Measuring carbon emission from energy consumption in a Hong Kong family

Jing Li, Yat Hung Chiang, Lu Zhou, Tracy N Y Choi

Research output: Journal article publicationJournal articleAcademic researchpeer-review

6 Citations (Scopus)


Purpose: This study aims to develop a prototype for measuring the carbon emissions arising from the utilization of electrical appliances in a typical Hong Kong family in Kowloon District. Design/methodology/approach: To estimate carbon emission coefficients of energy consumption, the US building energy database books are referred to, which include home appliances' energy end-use expenditure splits and energy end-use carbon splits. Due to differences in climate, geography and culture, the estimation equations are refined with assumptions and constraints based on the context of Hong Kong. Findings: By calculating the amount of carbon emissions from different electrical appliances, including space cooling, water heating, lighting, refrigeration, wet cleaning and cooking, it is estimated that the carbon emissions from major home electrical appliances in Hong Kong's residential building sector is 1,805,397 metric tons. According to the findings of this study, by adopting the energy-saving guidelines for space coolers, refrigerators, water heaters and washing machines, carbon emissions in Hong Kong's residential building sector can be reduced by 155,443 metric tons, or by 8.6 per cent of the current emission. Research limitations/implications: Due to limited resources, the case study does not cover residential units in other districts of Hong Kong, including the Hong Kong Island and the New Territories. In addition, relevant institutional and financing costs of implementing the proposed practices such as increasing the air-conditioning temperature and upgrading the lighting system should be further considered. Future research will be extended to the wider territory of Hong Kong and to obtain more cases for analysis. Originality/value: This paper provides a microscopic perspective on investigating the carbon emissions associated with energy consumption from major home electrical appliances in Hong Kong's residential buildings. By unveiling the interaction between energy consumption and carbon emission, we formulate measures and strategies for implementing a cost reduction and carbon saving scheme of Hong Kong's residential buildings, which is in line with government's guidelines on green buildings.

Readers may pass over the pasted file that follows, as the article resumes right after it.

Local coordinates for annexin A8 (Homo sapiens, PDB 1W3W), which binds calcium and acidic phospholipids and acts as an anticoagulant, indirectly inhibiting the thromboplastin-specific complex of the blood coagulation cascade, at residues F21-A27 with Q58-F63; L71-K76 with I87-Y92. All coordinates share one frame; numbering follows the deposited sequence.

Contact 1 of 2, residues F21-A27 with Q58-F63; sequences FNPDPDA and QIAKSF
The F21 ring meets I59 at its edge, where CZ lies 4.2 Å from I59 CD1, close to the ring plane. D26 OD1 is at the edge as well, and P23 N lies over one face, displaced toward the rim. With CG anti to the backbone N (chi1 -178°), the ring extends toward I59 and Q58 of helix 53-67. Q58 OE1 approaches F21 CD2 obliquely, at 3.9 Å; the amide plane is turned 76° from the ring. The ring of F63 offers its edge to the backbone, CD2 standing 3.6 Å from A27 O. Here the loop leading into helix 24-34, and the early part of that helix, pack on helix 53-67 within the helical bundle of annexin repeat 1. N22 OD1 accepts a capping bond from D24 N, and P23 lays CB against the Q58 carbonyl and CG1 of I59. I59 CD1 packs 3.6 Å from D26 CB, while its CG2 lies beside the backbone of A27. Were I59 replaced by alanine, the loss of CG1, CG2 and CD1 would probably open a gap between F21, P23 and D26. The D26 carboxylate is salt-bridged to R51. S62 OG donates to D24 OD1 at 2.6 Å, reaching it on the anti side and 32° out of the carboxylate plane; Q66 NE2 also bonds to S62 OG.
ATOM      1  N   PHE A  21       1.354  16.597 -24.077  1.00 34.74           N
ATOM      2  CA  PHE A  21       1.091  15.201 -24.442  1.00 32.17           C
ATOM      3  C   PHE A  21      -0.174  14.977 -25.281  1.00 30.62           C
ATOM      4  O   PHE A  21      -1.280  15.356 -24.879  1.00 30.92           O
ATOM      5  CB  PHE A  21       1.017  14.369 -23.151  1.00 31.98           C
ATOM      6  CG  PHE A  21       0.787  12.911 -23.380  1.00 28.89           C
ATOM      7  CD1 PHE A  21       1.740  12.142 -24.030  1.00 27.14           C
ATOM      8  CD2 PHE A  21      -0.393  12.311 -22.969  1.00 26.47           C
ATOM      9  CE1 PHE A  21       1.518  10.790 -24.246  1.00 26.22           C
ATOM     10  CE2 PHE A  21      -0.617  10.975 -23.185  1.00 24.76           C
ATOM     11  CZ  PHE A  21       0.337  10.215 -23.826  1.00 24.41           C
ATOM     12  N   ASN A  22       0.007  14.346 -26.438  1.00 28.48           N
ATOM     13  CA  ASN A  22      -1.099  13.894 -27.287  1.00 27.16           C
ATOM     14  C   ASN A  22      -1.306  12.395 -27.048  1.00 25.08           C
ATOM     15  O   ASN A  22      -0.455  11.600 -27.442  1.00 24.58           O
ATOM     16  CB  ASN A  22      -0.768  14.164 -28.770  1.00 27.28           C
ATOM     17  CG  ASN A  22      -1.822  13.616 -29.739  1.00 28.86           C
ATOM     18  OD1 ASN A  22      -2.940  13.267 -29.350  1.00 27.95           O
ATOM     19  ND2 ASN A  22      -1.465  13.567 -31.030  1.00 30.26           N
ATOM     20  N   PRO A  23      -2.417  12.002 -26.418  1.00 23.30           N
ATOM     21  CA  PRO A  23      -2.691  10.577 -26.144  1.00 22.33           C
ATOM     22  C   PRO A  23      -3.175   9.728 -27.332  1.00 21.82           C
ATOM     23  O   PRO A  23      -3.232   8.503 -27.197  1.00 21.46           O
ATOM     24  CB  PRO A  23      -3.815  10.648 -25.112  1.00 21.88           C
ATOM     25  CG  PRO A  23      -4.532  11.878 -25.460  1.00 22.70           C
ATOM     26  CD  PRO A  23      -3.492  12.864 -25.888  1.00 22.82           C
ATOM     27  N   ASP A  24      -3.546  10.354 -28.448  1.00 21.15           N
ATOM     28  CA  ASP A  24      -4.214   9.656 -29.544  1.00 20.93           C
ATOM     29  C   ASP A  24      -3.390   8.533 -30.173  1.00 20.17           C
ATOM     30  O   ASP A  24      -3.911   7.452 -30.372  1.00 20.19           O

Original languageEnglish
Pages (from-to)324-341
Number of pages18
Issue number7-8
Publication statusPublished - 1 Jan 2014


  • Carbon emission
  • Energy consumption
  • Hong Kong
  • Residential building

ASJC Scopus subject areas

  • Architecture
  • Building and Construction
  • Human Factors and Ergonomics


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